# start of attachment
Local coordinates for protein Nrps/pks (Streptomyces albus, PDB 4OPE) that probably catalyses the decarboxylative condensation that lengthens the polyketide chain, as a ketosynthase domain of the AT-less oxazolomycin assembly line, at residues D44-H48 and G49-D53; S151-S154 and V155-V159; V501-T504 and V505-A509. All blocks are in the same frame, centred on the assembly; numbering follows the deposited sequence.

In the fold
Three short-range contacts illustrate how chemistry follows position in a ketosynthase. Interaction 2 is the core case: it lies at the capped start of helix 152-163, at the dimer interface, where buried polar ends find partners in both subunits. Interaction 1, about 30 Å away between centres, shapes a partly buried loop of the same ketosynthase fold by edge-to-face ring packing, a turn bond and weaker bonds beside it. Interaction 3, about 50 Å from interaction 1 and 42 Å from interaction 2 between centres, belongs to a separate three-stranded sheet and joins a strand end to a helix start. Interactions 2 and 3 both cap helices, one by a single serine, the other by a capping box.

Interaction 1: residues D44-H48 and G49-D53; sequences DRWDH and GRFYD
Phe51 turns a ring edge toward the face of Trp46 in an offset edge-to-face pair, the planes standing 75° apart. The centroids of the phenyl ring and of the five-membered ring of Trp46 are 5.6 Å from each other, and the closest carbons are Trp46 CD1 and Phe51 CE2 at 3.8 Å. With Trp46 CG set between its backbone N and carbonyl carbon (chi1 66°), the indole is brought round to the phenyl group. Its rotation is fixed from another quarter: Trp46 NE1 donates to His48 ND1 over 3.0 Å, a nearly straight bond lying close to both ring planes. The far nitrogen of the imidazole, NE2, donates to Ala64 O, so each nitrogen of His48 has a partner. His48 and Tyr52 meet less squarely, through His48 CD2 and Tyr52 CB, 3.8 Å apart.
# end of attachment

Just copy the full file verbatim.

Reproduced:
Local coordinates for protein Nrps/pks (Streptomyces albus, PDB 4OPE) that probably catalyses the decarboxylative condensation that lengthens the polyketide chain, as a ketosynthase domain of the AT-less oxazolomycin assembly line, at residues D44-H48 and G49-D53; S151-S154 and V155-V159; V501-T504 and V505-A509. All blocks are in the same frame, centred on the assembly; numbering follows the deposited sequence.

In the fold
Three short-range contacts illustrate how chemistry follows position in a ketosynthase. Interaction 2 is the core case: it lies at the capped start of helix 152-163, at the dimer interface, where buried polar ends find partners in both subunits. Interaction 1, about 30 Å away between centres, shapes a partly buried loop of the same ketosynthase fold by edge-to-face ring packing, a turn bond and weaker bonds beside it. Interaction 3, about 50 Å from interaction 1 and 42 Å from interaction 2 between centres, belongs to a separate three-stranded sheet and joins a strand end to a helix start. Interactions 2 and 3 both cap helices, one by a single serine, the other by a capping box.

Interaction 1: residues D44-H48 and G49-D53; sequences DRWDH and GRFYD
Phe51 turns a ring edge toward the face of Trp46 in an offset edge-to-face pair, the planes standing 75° apart. The centroids of the phenyl ring and of the five-membered ring of Trp46 are 5.6 Å from each other, and the closest carbons are Trp46 CD1 and Phe51 CE2 at 3.8 Å. With Trp46 CG set between its backbone N and carbonyl carbon (chi1 66°), the indole is brought round to the phenyl group. Its rotation is fixed from another quarter: Trp46 NE1 donates to His48 ND1 over 3.0 Å, a nearly straight bond lying close to both ring planes. The far nitrogen of the imidazole, NE2, donates to Ala64 O, so each nitrogen of His48 has a partner. His48 and Tyr52 meet less squarely, through His48 CD2 and Tyr52 CB, 3.8 Å apart.